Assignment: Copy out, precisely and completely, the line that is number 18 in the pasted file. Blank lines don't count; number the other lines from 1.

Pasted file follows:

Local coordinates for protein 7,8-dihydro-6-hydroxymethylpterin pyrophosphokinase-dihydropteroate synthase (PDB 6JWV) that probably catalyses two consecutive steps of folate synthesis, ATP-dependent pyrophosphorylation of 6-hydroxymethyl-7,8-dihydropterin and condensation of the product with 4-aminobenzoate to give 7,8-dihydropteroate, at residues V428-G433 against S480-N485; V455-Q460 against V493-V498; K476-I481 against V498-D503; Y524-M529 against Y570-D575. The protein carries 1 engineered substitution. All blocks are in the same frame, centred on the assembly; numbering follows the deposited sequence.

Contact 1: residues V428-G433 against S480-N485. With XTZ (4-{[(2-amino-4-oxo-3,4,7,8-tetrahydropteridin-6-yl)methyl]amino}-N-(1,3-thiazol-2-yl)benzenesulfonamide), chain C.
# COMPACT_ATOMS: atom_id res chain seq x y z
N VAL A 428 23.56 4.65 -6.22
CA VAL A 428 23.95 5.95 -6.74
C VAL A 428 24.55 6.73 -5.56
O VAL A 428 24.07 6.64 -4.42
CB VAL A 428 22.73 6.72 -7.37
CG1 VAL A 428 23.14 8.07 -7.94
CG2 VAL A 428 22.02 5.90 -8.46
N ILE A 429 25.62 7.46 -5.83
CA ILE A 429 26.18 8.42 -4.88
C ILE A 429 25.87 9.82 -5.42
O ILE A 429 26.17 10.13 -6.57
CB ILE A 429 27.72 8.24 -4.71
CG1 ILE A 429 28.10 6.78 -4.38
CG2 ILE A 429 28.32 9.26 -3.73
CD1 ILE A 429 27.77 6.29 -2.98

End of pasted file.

CD1 ILE A 429 27.77 6.29 -2.98